Normal kidneys filter around 170 litres of blood every day and cleanse the body from accumulated waste products and also provide hormones like Vitamin D (for bone health), erythropoietin (for haemoglobin) and renin (for blood pressure).
Chronic kidney disease (CKD) is due to a gradual loss of kidney function from various diseases like diabetes, hypertension and others.
According to an international study in the Lancet, CKD is one of the leading causes of death. CKD leads to fluid and waste build-up, resulting in conditions such as high blood pressure and kidney failure (end-stage kidney disease).
In case of kidney failure, kidneys function below 15 per cent of their normal capacity which means they are unable to meet the body’s needs of excreting waste products as well as other functions of the kidney – leading also to anaemia & bone disease. ESKD prevalence in India varies from 151-232 per million population, thus a huge health problem for the growing population in our country.
How to identify it
One may not experience significant signs or symptoms in the early stages of CKD. However, the warning signs can become more prominent as the condition progresses to end-stage kidney disease and these include:
- Loss of appetite
- Fatigue and weakness
- Sleep problems
- Changes in how much you urinate
- Decreased mental sharpness
- Muscle twitches and cramps
- Swelling of feet and ankles
- Persistent itching
- Chest pain if fluid builds up around the lining of the heart
- Shortness of breath if fluid builds up in the lungs
- High blood pressure that is difficult to control and
- Complications that may arise from this condition
- Fluid retention leading to swelling in the arms and legs, high blood pressure, or fluid in the lungs (pulmonary oedema)
- Sudden rise in potassium levels in the blood leading to an impairment in the heart's ability to function
- Heart and blood vessel disease and
- Weak bones and an increased risk of bone fractures
- Decreased sex drive, erectile dysfunction or reduced fertility
- Damage to the central nervous system, which can cause difficulty in concentrating, personality changes or seizures and coma
- Decreased immune response, increasing vulnerability to infection
- Pregnancy complications for the mother and risk foe the developing foetus
- Treating end-stage kidney failure
The primary goal of managing CKD is to delay the need for dialysis or transplant. However, if once kidney failure is developed, then the best treatment for kidney failure is kidney transplantation. If a kidney transplant cannot be done because of the non-availability of a compatible donor then dialysis is initiated in symptomatic patients.
Dialysis is of two kinds --- haemodialysis and peritoneal dialysis. Hemodialysis involves using a machine for processing blood to filter out waste. The clean blood is thereafter given back to the body. This method is usually conducted three times a week and it takes four hours for each session. Peritoneal dialysis, on the other hand, can be done at home by placing a catheter in the abdomen and putting 2 litres of solution into the abdomen that can later be removed after 3-4 hours and this cycle repeated 3-4 times every day. It can also be conducted overnight as the patient sleeps through an automated machine.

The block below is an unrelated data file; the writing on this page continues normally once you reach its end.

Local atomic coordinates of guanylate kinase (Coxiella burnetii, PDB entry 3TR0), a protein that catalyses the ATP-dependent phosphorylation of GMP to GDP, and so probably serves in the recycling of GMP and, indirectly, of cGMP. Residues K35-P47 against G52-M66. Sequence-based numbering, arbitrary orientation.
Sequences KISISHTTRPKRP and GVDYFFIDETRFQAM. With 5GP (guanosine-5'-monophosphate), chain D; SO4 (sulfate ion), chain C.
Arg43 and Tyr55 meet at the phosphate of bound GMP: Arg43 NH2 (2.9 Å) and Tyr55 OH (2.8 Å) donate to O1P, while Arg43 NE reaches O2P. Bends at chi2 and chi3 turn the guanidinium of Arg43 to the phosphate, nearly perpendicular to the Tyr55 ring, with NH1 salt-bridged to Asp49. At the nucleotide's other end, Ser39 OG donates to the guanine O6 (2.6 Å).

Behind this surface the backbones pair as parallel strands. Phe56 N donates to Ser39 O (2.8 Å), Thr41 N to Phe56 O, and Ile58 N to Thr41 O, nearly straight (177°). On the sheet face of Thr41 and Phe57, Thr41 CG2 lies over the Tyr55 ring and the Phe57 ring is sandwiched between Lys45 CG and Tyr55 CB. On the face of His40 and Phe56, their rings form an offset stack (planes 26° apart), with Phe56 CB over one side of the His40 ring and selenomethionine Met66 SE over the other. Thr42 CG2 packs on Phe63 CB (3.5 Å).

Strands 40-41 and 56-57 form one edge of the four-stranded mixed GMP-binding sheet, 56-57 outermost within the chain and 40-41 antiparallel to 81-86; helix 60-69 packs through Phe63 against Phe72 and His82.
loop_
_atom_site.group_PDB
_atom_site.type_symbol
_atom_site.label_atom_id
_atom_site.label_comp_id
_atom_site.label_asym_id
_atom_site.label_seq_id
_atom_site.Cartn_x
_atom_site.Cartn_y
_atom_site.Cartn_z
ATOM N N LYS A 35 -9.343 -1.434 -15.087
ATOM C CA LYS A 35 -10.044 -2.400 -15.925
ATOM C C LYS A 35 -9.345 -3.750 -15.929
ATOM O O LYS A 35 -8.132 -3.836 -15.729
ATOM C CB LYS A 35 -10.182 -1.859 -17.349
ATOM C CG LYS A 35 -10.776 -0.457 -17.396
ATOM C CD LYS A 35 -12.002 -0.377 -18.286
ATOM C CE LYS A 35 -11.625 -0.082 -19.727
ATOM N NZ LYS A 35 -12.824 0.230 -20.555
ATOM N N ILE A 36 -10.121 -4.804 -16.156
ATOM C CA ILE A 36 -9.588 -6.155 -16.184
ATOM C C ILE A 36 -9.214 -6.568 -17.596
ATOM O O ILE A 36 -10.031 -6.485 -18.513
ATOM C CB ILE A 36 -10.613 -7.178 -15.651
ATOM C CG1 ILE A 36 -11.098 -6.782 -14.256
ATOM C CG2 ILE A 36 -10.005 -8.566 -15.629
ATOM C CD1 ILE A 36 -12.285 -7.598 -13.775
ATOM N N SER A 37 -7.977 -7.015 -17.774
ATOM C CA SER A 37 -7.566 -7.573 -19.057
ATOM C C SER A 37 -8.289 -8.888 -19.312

A kidney transplant is the best treatment for kidney failure in terms of longevity of life, quality of life and cost as compared to dialysis. 10-year patient survival in kidney transplant is 85-90 per cent vs 20 per cent on dialysis. The donor kidney can come from a living or deceased donor. Kidney patients across ages can opt for a transplant. However, it is important that patients meet the health criteria for undergoing a transplant. Every patient should also undergo a medical and psychosocial evaluation to ensure they are a good candidate for a transplant. The evaluation helps detect potential problems, so they can be addressed before transplant. The time after surgery is equally critical to ensure that the transplant is a success. Undertaking measures such as consumption of a healthy diet, regular exercise, avoiding stress, having a positive outlook, taking regular medication as prescribed by the doctor, undergoing monitoring for any signs of infections and staying hydrated is important.
Kidney transplantation in India has come a long way in the last five decades in terms of overcoming surgical complexities, since the first successful transplant in 1971. A successful transplant has many benefits such as improving the patient’s quality of life, lowering the risk of mortality and decreasing lifestyle restrictions. However, though most transplants are successful and last for many years, the duration varies from person to person. Some patients may also require more than one kidney transplant during a lifetime. Therefore, it is advisable to consult a doctor to decide on the best course of treatment for end-stage kidney failure.
(The author is chairman, nephrology, Kidney and Urology Institute, Medanta)